Marcus Smart’s meltdown has dominated the college basketball news cycle since late Saturday night.

 

 

Jim Boeheim weighed in, as did a bunch of current Cuse players.

Boeheim’s characterization of the incident as "a fluke" is absolutely spot on, and comparisons to the “Malace at the Palace” are utterly absurd.

 

It was a momentary lapse in judgment by a guy who should have left for the NBA and been a top 5 pick last year, but instead has suffered through a disappointing sophomore season at Oklahoma State.

Anyone trying to make this into a societal commentary, referendum on the state of collegiate athletics, or any other high and mighty assessment of so-called bigger issues at stake is a clown.

The real intrigue concerns the on court response Smart makes after returning from his 3 game suspension (which begins tonight), and by extension the ultimate outcome of Oklahoma State’s season.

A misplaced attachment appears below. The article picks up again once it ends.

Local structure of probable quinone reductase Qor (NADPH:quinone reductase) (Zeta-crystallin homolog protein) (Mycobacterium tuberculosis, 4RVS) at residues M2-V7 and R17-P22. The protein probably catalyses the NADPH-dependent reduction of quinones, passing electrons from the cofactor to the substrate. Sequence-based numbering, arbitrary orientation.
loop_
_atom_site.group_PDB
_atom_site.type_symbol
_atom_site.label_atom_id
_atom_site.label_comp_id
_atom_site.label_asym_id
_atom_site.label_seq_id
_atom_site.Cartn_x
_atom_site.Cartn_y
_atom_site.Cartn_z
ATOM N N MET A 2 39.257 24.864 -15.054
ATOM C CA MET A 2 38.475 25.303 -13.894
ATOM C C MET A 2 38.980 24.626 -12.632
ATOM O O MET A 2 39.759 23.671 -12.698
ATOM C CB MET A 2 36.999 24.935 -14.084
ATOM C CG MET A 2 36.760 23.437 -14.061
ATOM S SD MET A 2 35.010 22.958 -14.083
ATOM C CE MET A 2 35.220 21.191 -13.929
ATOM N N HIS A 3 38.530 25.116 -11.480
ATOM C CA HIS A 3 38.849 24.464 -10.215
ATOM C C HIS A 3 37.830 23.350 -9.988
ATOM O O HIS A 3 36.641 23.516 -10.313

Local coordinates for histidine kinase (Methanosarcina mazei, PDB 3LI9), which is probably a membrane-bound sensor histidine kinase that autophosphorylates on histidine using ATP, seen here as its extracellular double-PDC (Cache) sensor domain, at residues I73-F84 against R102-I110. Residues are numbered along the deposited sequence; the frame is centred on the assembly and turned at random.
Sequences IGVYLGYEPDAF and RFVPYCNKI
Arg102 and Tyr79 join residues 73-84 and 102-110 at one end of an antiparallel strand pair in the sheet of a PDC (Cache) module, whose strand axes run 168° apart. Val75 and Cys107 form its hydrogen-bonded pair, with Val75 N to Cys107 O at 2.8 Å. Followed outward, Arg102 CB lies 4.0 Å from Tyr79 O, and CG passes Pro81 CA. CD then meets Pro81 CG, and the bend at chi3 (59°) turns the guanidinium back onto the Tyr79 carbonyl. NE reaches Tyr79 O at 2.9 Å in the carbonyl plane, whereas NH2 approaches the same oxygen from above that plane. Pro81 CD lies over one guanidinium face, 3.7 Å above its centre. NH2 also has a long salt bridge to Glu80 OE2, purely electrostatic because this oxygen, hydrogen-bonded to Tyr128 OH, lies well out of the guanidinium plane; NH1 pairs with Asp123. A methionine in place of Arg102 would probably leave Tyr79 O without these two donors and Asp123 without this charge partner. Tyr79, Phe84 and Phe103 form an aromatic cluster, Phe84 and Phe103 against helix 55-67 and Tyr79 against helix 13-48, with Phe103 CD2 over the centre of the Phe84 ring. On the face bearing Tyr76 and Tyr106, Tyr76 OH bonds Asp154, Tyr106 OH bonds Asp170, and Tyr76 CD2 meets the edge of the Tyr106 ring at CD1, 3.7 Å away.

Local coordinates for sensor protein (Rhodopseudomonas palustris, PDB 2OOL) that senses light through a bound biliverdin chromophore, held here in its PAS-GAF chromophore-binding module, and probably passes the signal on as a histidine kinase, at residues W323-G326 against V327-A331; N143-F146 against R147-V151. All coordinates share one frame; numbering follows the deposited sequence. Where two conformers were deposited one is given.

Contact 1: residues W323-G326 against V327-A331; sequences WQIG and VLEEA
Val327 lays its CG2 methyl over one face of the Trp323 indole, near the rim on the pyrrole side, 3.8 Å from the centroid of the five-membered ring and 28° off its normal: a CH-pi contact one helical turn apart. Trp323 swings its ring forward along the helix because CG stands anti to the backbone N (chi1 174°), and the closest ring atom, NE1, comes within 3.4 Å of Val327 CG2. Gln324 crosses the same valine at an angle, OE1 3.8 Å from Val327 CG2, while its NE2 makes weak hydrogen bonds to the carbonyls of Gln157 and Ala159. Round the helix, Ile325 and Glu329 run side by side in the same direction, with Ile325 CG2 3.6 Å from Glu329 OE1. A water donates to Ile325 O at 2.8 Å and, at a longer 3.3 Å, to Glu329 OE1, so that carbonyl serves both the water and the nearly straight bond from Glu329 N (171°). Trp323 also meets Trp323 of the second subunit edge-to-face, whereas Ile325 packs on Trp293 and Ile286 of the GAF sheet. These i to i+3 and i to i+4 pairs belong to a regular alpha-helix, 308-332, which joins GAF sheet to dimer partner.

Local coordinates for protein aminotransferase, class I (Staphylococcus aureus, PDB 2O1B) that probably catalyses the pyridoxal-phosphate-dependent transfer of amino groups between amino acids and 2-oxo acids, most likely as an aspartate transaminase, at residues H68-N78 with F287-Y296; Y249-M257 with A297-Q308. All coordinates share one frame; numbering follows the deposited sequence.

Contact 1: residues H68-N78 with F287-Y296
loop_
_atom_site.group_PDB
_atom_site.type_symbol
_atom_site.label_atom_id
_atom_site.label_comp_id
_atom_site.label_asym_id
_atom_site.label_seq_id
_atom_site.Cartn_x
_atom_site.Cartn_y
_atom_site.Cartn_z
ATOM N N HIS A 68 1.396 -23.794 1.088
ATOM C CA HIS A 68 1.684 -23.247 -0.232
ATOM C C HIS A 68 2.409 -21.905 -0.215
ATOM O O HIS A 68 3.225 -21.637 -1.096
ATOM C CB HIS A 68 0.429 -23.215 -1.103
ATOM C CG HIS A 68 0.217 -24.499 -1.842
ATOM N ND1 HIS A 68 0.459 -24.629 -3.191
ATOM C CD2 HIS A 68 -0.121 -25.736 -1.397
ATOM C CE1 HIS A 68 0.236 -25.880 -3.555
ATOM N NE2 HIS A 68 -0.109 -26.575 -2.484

When whole, this was a team with the talent to make a Final Four run. But a season-ending injury suffered by starting center Michael Cobbins, the dismissal of backup guard Stevie Clark, and a couple of blowups by their supposed leader and best player have turned a title contender into a bubble team in less than two months.

The wheels have been coming off for weeks, but now that they’re fully off, Smart has a decision to make. He’s a natural leader who will take the Cowboys in whatever direction he goes, so his fate and the team’s fate are essentially one and the same. Smart can continue to pout and play out the string on a miserable season before jumping to the NBA as potentially damaged goods. Or he can refocus on being a dominant physical force and an even more impactful teammate, raising his own draft stock and achieving the kind of team success this talented roster deserves.

Even without Cobbins and Clark, OK State has the pieces to make some noise in both the Big 12 and NCAA tournaments. But the rest of the pieces make no sense if they’re being led by the petulant, irritated version of Marcus Smart we’ve seen recently as opposed to the surefire lottery pick and future NBA superstar he should be.